Marketing and social media experts keep recommending that we “tell our story.” There’s a good reason for this — it’s more compelling than the dry facts, making it more likely for us to be remembered in this age of information overload. When you’re a visual practitioner, something a lot of people have never heard of, it provides a way of explaining what we do; but even if it’s a profession everyone "knows" (firefighter, bank manager), what brought you to it will be unique and interesting--as they say, there are no dull lives, just dull obituaries.
I’ve been working with members of my small business network on their stories, drawing them out on paper as they tell them. It’s been incredibly rewarding for me to get to know these colleagues on a much deeper level; telling our stories sometimes takes us to vulnerable places, not necessarily the first thing people think of as a way to establish a professional persona. But I think it adds to the appeal: it makes you a person, not just your professional identity.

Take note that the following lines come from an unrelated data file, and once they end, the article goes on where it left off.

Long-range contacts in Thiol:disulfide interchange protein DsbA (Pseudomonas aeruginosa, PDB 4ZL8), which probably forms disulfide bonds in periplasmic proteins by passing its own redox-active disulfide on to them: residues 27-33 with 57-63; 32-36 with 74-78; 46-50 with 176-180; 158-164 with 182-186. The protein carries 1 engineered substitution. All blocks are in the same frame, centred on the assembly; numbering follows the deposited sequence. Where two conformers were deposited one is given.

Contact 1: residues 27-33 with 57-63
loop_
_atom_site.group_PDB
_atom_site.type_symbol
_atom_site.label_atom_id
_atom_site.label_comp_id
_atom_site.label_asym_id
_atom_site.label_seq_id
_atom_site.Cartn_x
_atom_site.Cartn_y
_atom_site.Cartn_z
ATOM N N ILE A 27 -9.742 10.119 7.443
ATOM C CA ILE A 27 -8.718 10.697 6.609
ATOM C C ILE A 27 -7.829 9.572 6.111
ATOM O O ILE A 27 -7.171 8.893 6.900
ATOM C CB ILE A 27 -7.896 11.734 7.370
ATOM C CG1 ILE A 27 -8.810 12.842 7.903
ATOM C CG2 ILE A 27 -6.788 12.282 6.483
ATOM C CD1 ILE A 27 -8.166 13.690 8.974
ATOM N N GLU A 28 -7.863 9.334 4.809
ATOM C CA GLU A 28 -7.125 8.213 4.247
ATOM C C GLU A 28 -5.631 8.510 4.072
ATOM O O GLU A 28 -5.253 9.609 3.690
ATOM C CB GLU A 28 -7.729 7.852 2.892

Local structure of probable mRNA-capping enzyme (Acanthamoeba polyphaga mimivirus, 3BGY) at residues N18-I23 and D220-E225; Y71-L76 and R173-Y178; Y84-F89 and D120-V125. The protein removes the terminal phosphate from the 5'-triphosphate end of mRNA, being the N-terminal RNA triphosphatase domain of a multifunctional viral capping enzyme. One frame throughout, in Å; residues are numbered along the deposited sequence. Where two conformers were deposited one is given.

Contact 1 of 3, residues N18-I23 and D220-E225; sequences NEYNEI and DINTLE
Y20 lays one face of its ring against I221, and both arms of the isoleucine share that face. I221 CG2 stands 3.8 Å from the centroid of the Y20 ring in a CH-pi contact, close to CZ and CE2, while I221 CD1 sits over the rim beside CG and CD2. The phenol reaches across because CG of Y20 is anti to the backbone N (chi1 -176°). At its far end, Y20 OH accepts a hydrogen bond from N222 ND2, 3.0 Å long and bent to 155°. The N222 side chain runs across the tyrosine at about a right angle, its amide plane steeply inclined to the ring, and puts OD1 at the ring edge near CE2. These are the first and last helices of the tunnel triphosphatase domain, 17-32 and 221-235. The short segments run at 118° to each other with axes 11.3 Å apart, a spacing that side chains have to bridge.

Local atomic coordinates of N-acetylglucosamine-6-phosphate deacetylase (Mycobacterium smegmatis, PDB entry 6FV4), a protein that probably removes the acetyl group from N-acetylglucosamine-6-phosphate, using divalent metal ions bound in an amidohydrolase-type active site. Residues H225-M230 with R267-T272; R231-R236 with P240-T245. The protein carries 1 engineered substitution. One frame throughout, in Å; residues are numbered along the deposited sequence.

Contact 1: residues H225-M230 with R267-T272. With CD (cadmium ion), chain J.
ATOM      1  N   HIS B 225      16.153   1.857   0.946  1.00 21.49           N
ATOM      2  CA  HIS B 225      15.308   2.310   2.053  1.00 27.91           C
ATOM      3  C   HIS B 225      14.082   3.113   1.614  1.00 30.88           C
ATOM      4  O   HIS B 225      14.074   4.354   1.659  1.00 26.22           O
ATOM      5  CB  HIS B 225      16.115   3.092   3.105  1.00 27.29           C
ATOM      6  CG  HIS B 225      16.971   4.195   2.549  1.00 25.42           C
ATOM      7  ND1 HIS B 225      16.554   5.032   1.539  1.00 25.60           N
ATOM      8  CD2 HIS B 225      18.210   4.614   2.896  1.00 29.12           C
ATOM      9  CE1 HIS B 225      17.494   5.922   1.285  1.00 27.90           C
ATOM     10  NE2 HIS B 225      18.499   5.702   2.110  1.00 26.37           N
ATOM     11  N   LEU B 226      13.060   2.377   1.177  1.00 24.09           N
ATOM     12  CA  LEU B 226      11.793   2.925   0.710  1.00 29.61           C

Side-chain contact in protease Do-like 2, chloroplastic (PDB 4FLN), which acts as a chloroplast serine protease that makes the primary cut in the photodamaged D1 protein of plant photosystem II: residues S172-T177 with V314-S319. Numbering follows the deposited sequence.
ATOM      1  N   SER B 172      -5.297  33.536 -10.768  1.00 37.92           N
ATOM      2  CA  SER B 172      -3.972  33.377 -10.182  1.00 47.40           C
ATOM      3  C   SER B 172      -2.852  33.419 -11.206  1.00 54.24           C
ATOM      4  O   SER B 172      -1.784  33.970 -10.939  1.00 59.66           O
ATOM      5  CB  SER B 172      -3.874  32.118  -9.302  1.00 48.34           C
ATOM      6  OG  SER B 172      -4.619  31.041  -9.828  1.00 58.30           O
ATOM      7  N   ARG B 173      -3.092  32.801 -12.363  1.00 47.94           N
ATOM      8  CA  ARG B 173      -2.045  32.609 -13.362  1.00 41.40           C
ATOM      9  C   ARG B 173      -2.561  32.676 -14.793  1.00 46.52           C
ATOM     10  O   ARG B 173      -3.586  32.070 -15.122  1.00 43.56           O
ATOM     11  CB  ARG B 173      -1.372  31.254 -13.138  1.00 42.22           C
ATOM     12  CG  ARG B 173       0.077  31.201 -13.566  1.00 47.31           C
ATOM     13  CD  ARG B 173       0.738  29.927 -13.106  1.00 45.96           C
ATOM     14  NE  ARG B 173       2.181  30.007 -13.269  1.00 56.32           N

Here are some things I’ve observed over these past few weeks that might make a more compelling story:
a) Remember, not everyone needs to hear the WHOLE story; tailor your story to your listener(s) and watch or listen for their cues. What are they interested in? Develop a series of mini-stories to have up your sleeve.
b) Practice. Practice with friends and family, practice in the mirror. Create a Facebook Live post in a private group where you’re the only member and post to it daily.* It doesn’t have to be perfect, but it should be authentic.
c) Notice where you get fired up and where you drift off. Chances are, others will notice this too. Rather than rambling, compress the transitions to get to the highlights.
d) This is your opportunity to deliver your WHY — why you do this, why you love it, and why the person listening to you should hire or refer you. Don’t be surprised if they do!
*Many thanks to Vanessa Errecarte of Marketing Simplified for this suggestion.